William J. KERIN, Plaintiff-Counter-Defendant-Appellee, v. UNITED STATES POSTAL SERVICE, Defendant-Counter-Claimant-Appellant.
Defendant United States Postal Service (“USPS”) appeals from a supplemental judgment of the United States District Court for the District of Connecticut (Thomas P. Smith, Magistrate Judge ), awarding plaintiff William J. Kerin (“Kerin”) attorneys' fees and costs in the amounts of $172,662.50 and $5,587.87, respectively. The USPS contends on appeal that the district court abused its discretion by misapplying the Equal Access to Justice Act, 28 U.S.C. § 2412 (“EAJA”), in awarding attorneys' fees. Because the district court did not adequately specify its basis for the award of attorneys' fees, and erred in the calculation of fees under the EAJA, we vacate and remand.
The factual background and procedural history of this case are set forth in a prior opinion by another panel of this Court, with which we assume familiarity. See Kerin v. United States Postal Serv., 116 F.3d 988, 989-90 (2d Cir.1997) (“Kerin I ”). In brief, Kerin, the lessor, brought suit against the USPS in 1990, alleging, inter alia, that the USPS had breached the lease on its South Windsor, Connecticut, postal facility. See id. at 990. The dispute between the parties centered on the maintenance of the sewage system and the parking lot at the postal facility, and Kerin sought to eject the USPS, in addition to claiming money damages for breach of the lease and unjust enrichment. See id. The USPS counterclaimed for the expenditures it had made to repair the septic tanks and the parking lot. See id. Following a trial conducted over seven days between March and June 1994, the district court issued its extensive Amended Memorandum of Decision in October 1994. The district court found that ejectment was inappropriate, but held that the USPS was liable for both breach of the lease and unjust enrichment, and further found that the USPS's counterclaim was “excessive, unreasonable, and unmeritorious.” Am. Mem. of Decision dated Oct. 14, 1994, at 2, 6. In March 1996, the district court issued its Memorandum of Decision on Damages awarding Kerin $126,802, of which $65,000 was an unjust enrichment award.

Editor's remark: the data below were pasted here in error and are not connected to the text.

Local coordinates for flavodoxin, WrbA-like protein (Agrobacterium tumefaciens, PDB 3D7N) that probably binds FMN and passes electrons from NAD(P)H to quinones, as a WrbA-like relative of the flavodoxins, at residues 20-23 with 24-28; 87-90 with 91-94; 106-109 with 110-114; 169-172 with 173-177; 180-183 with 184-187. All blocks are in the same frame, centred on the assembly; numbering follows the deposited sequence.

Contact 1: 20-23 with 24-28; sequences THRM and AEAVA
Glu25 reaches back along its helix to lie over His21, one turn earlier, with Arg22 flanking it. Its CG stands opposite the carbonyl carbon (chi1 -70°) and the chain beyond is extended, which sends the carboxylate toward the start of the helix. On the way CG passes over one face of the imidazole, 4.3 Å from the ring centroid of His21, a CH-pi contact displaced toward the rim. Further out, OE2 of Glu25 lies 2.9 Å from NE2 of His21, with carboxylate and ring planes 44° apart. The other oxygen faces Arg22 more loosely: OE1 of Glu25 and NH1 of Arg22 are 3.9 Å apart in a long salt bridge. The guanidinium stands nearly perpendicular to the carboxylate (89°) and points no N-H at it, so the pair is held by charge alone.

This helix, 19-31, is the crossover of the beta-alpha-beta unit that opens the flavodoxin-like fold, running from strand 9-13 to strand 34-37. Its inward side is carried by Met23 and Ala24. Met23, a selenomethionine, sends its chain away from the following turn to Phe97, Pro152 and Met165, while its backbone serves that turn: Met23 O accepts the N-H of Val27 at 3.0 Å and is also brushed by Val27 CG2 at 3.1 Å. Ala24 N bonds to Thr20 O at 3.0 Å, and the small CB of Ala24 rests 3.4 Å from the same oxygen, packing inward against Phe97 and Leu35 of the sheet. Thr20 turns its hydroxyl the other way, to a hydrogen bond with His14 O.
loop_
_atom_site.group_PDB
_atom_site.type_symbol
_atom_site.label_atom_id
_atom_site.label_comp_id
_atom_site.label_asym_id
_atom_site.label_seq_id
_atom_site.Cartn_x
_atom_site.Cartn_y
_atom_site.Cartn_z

The USPS appealed from the district court's judgments, and in Kerin I this Court affirmed in part and reversed in part, holding that the USPS was liable for breach of the lease, but that Kerin was not entitled to the $65,000 unjust enrichment award. See Kerin I, 116 F.3d at 993-94. Kerin I reasoned that the contract damages awarded by the district court were comprehensive, and that Kerin had not proved that the benefit enjoyed by the USPS had harmed him beyond such damages. See id. at 994. Accordingly, the Court held that Kerin was only entitled to $61,802 in damages. See id.
On remand, the district court proceeded to consider Kerin's motion for attorneys' fees and costs pursuant to the EAJA, and issued its Ruling on Plaintiff's Application for Attorney Fees in May 1999. In analyzing Kerin's eligibility for a fee award, the court first held that Kerin had fulfilled the requirement of being a “prevailing party” under the EAJA, and that the USPS's position was not “substantially justified” under 28 U.S.C. § 2412(d)(1). The district court referred to the analysis and description of the USPS's “inappropriate behavior,” and held that the USPS's position was “not substantially justified” as it had no “reasonable basis in fact or law.” Ruling on Pl.'s Appl'n for Att'y Fees dated May 7, 1999 (“Ruling”), at 4. It further held that there were no special circumstances precluding an award of attorneys' fees in this case. See 28 U.S.C. § 2412(d). The court proceeded to calculate the amount of attorneys' fees and costs, noting that § 2412(d)(2)(A) provides for a statutory cap of $125 per hour on attorneys' fee awards, absent increases in the cost of living and/or certain special factors. However, the district court held that because of the USPS's bad faith, Kerin was entitled to an increase of $75 per hour beyond the statutory ceiling. Referring to the USPS's “unfairness and arrogance,” the district court reiterated its prior finding that the USPS's counterclaim was “excessive,” “unreasonable,” and “retaliatory,” and further held that the USPS had acted improperly by using its superior resources to “cavalierly brush [ ] aside” Kerin's claims by “deploy[ing] expert after expert to crush [Kerin] whichever way he turned.” Ruling, at 7. Therefore, by using a rate of $200 per hour to calculate the amount of fees, the district court awarded “attorney fees to [Kerin] in the amount of $172,662.50 and costs in the amount of $5,587.87 pursuant to EAJA 28 U.S.C. § 2412(d).” Id. at 7-8.
The USPS filed a timely notice of appeal in July 1999, and argues, inter alia, that the district court misunderstood the statutory framework of the EAJA, improperly awarded attorneys' fees for bad faith, failed to account for the USPS's success on its prior appeal, and applied the wrong statutory rate in calculating fees. We find that the district court did not adequately specify the legal and factual basis for its award of attorneys' fees and adopted an erroneous methodology in calculating the amount of such fees. We therefore vacate and remand.
The standard of review with respect to decisions to award or deny attorneys' fees, including under the EAJA, is abuse of discretion. See Pierce v. Underwood, 487 U.S. 552, 571, 108 S.Ct. 2541, 101 L.Ed.2d 490 (1988); Wells v. Bowen, 855 F.2d 37, 46 (2d Cir.1988). A district court abuses its discretion if it relies on “an erroneous view of the law or on a clearly erroneous assessment of the evidence.” Cooter & Gell v. Hartmarx Corp., 496 U.S. 384, 405, 110 S.Ct. 2447, 110 L.Ed.2d 359 (1990).
I. Statutory Framework Governing Awards of Attorneys' Fees Under the EAJA